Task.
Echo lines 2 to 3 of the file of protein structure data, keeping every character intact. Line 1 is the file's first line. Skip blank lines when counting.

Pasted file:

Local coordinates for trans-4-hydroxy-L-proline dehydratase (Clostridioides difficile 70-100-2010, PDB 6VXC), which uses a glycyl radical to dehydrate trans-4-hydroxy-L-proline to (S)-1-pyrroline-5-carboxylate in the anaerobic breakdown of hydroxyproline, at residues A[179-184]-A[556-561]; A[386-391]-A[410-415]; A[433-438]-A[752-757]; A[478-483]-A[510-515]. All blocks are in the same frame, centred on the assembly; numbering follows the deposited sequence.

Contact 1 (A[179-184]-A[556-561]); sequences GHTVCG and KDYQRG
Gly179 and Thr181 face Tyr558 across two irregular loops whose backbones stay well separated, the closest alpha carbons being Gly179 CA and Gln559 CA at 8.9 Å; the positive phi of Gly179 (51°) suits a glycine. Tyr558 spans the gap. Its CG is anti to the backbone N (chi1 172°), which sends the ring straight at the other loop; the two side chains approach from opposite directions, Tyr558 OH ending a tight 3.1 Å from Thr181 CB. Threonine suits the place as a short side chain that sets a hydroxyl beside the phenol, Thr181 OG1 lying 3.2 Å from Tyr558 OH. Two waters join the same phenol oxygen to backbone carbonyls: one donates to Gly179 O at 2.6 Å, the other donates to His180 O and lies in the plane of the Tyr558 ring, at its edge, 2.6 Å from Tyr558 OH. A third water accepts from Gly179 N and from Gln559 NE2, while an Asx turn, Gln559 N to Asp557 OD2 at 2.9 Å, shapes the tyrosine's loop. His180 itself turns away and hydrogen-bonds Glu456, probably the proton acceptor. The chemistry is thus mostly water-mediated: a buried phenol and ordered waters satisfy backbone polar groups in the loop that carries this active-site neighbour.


Contact 1 (A[179-184]-A[556-561]); sequences GHTVCG and KDYQRG
Gly179 and Thr181 face Tyr558 across two irregular loops whose backbones stay well separated, the closest alpha carbons being Gly179 CA and Gln559 CA at 8.9 Å; the positive phi of Gly179 (51°) suits a glycine. Tyr558 spans the gap. Its CG is anti to the backbone N (chi1 172°), which sends the ring straight at the other loop; the two side chains approach from opposite directions, Tyr558 OH ending a tight 3.1 Å from Thr181 CB. Threonine suits the place as a short side chain that sets a hydroxyl beside the phenol, Thr181 OG1 lying 3.2 Å from Tyr558 OH. Two waters join the same phenol oxygen to backbone carbonyls: one donates to Gly179 O at 2.6 Å, the other donates to His180 O and lies in the plane of the Tyr558 ring, at its edge, 2.6 Å from Tyr558 OH. A third water accepts from Gly179 N and from Gln559 NE2, while an Asx turn, Gln559 N to Asp557 OD2 at 2.9 Å, shapes the tyrosine's loop. His180 itself turns away and hydrogen-bonds Glu456, probably the proton acceptor. The chemistry is thus mostly water-mediated: a buried phenol and ordered waters satisfy backbone polar groups in the loop that carries this active-site neighbour.